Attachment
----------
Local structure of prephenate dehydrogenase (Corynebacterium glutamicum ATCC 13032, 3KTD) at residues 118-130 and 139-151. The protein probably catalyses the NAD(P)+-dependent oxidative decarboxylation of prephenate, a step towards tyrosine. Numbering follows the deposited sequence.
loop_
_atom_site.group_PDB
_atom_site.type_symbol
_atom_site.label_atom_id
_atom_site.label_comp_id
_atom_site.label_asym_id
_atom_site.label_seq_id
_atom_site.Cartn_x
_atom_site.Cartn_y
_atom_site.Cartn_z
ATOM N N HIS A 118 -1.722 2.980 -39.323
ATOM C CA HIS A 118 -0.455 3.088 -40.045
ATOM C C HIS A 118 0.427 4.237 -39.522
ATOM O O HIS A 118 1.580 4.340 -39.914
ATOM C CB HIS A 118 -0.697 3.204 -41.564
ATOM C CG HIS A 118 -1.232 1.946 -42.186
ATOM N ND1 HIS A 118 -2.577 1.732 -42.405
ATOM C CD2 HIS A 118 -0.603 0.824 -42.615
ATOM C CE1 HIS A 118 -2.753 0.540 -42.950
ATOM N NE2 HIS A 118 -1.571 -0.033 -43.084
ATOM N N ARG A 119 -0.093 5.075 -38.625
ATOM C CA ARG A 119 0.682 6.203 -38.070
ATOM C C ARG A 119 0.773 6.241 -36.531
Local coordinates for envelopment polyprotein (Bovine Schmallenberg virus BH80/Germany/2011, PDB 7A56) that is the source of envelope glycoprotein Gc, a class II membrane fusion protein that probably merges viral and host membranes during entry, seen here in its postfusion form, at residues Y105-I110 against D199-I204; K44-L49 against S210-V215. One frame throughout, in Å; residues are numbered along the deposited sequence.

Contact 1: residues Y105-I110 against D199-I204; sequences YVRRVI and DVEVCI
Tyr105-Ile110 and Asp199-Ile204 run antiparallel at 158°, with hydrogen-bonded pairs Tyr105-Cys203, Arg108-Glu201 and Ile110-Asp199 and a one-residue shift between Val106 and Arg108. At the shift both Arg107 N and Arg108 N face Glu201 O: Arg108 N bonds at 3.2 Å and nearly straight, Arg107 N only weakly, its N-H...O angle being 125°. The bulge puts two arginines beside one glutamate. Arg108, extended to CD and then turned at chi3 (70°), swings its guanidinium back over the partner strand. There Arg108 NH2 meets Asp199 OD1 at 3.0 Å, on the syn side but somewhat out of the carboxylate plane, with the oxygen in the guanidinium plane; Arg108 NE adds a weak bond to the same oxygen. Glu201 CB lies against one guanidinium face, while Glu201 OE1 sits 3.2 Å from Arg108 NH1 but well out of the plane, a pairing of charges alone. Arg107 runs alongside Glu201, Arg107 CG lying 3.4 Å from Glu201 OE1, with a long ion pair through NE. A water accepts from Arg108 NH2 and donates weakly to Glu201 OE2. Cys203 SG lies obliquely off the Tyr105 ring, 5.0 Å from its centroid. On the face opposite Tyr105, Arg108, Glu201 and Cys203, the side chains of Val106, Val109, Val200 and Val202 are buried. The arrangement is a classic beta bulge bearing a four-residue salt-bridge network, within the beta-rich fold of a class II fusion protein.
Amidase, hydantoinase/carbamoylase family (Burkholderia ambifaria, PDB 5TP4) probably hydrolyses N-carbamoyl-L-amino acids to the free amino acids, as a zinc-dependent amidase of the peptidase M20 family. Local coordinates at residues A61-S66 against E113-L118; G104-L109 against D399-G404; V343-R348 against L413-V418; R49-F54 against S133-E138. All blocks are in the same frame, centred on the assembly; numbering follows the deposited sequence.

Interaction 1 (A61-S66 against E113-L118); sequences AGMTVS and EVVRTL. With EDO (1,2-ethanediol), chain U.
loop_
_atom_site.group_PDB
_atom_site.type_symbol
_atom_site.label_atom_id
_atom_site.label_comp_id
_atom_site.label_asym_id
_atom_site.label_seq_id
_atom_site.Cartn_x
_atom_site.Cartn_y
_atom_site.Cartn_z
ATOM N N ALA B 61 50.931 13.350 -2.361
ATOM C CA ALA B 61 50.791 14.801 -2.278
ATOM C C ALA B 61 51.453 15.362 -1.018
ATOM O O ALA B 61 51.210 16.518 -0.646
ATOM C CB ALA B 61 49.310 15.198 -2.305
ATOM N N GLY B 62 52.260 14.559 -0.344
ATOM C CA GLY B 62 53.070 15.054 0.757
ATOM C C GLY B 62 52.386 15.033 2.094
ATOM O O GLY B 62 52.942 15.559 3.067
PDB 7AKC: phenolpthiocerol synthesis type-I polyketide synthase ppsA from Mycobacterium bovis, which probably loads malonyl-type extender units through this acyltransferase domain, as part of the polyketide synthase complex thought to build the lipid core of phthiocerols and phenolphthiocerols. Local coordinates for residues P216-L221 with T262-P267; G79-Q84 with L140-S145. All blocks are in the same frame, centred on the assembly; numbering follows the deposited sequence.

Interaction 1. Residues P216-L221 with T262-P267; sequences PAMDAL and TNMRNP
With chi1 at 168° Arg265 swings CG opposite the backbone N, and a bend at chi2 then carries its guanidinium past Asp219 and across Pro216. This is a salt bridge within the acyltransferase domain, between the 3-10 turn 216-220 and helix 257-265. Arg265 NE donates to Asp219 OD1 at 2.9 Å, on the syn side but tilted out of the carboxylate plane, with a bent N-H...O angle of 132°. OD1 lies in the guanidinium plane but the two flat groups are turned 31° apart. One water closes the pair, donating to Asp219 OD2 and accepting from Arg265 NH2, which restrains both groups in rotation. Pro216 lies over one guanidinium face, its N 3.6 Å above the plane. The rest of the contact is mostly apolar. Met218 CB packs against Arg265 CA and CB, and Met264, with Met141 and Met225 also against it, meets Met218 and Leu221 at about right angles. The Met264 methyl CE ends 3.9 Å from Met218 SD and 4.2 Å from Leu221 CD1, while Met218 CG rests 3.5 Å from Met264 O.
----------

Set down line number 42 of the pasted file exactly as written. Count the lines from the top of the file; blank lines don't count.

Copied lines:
ATOM C C ALA B 61 51.453 15.362 -1.018